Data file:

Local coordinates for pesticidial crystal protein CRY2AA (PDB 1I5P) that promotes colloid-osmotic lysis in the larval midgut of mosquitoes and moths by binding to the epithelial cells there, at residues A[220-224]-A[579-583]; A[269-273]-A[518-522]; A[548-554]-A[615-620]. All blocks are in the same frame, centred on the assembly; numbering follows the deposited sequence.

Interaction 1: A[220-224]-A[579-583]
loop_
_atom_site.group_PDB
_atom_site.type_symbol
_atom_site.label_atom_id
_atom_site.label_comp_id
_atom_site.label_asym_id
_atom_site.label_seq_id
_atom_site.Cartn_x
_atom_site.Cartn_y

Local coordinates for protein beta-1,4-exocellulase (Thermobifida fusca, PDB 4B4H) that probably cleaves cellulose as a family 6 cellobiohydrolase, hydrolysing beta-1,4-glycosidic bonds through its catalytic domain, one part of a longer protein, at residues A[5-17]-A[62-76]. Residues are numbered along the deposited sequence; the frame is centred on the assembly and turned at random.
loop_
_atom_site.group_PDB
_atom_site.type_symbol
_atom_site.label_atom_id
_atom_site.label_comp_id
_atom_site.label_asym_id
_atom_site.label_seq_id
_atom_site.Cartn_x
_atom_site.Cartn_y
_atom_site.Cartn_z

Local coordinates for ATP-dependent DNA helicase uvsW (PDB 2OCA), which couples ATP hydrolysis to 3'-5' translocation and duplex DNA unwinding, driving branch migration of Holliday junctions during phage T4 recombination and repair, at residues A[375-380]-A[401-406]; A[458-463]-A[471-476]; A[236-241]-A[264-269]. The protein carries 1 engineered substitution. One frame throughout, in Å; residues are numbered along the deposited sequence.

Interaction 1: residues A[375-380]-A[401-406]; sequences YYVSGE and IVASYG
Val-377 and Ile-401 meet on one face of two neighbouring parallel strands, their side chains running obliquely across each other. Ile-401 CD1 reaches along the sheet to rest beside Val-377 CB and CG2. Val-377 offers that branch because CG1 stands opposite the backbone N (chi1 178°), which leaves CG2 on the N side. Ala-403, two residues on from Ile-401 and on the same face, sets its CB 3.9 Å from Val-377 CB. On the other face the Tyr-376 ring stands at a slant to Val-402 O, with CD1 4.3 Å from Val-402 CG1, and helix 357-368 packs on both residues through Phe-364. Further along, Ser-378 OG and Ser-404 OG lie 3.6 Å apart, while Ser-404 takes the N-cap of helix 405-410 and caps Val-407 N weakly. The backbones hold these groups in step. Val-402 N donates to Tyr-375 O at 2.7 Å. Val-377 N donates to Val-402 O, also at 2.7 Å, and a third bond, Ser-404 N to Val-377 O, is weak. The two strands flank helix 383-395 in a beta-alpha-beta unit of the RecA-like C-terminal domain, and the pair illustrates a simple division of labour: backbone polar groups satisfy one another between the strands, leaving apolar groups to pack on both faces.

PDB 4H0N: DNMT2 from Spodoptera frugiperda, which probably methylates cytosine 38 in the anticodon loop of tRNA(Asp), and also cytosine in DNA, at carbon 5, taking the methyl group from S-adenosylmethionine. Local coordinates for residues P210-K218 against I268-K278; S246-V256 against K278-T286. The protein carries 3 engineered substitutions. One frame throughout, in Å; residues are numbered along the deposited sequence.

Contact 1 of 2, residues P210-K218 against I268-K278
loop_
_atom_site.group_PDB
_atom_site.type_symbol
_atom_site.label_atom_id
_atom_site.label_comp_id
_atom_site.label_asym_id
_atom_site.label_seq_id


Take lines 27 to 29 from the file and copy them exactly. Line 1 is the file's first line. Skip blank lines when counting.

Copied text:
Contact 1 of 2, residues P210-K218 against I268-K278
loop_
_atom_site.group_PDB